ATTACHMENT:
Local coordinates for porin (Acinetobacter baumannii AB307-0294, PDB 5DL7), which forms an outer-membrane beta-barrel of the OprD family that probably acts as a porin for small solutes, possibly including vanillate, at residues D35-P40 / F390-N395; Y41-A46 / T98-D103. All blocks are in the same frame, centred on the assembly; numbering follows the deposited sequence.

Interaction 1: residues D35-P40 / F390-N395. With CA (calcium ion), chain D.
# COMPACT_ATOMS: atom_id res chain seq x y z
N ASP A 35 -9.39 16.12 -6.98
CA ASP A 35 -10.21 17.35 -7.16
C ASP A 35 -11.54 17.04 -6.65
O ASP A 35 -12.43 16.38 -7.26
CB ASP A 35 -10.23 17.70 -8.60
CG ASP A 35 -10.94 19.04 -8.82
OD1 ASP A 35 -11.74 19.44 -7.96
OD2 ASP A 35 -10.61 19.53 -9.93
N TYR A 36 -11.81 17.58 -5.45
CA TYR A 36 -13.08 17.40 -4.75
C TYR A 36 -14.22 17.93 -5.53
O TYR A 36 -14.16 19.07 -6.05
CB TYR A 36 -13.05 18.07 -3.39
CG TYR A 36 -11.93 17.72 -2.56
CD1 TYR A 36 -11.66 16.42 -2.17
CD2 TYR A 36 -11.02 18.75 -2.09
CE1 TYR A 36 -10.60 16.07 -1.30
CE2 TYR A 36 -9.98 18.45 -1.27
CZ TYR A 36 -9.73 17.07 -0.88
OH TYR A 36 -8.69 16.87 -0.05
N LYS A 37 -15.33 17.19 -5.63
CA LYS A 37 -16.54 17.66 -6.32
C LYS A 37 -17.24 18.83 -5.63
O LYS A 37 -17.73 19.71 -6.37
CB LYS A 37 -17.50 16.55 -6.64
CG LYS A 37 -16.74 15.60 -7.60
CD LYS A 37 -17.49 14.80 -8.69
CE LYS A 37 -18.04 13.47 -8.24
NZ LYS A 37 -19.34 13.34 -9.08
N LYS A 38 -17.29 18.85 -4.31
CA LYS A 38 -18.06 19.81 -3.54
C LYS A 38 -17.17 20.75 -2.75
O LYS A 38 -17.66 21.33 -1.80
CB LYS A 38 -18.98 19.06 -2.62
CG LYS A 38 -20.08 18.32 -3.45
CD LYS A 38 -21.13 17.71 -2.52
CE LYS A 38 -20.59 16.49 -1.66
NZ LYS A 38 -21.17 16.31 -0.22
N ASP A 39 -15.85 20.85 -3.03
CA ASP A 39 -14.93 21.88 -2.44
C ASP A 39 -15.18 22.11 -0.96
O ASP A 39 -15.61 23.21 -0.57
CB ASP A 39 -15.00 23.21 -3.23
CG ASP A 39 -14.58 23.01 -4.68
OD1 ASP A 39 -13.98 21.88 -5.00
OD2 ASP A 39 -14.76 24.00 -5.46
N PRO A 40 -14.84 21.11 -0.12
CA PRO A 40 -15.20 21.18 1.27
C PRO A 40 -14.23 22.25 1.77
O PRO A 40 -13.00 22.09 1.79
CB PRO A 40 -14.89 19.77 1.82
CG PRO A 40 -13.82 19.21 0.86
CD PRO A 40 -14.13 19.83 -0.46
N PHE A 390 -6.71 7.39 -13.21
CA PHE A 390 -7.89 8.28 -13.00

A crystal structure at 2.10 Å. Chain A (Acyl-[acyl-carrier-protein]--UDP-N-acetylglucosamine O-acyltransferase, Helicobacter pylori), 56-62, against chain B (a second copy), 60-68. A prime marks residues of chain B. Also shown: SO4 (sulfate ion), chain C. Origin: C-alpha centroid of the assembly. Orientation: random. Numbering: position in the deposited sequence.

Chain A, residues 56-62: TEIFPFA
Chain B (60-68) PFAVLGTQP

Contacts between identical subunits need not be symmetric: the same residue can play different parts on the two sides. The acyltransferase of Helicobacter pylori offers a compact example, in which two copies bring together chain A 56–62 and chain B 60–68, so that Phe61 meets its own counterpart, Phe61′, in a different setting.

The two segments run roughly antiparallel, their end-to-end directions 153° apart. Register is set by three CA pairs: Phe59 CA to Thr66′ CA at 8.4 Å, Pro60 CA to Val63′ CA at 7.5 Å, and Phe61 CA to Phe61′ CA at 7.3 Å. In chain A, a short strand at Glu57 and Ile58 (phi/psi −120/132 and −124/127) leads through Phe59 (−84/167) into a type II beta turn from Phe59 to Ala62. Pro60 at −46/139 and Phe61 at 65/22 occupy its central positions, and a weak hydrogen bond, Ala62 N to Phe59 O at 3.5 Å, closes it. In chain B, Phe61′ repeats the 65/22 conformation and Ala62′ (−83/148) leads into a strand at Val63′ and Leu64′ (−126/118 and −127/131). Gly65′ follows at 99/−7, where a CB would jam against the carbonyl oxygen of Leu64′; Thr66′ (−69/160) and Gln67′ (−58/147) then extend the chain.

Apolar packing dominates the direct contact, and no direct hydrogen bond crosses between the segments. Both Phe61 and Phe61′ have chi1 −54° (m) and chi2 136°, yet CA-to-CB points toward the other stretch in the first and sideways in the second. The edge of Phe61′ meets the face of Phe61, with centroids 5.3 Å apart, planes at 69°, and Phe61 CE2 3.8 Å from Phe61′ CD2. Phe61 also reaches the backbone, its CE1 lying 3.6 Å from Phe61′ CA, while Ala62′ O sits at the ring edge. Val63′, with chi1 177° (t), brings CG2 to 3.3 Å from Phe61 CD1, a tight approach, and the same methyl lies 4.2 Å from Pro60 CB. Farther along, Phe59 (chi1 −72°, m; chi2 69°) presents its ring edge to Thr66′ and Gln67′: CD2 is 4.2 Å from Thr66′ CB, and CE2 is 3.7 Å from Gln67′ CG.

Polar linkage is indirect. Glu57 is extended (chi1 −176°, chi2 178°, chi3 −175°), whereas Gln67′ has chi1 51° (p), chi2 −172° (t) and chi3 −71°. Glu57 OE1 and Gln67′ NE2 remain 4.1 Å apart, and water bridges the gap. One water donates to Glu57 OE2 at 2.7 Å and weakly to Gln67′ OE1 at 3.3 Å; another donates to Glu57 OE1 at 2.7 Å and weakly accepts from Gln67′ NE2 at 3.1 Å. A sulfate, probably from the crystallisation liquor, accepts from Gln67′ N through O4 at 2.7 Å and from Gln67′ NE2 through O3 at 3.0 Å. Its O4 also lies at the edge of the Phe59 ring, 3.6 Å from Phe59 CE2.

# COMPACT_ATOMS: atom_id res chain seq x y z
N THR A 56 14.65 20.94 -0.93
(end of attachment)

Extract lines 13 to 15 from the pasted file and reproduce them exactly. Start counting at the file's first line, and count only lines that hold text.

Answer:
CA TYR A 36 -13.08 17.40 -4.75
C TYR A 36 -14.22 17.93 -5.53
O TYR A 36 -14.16 19.07 -6.05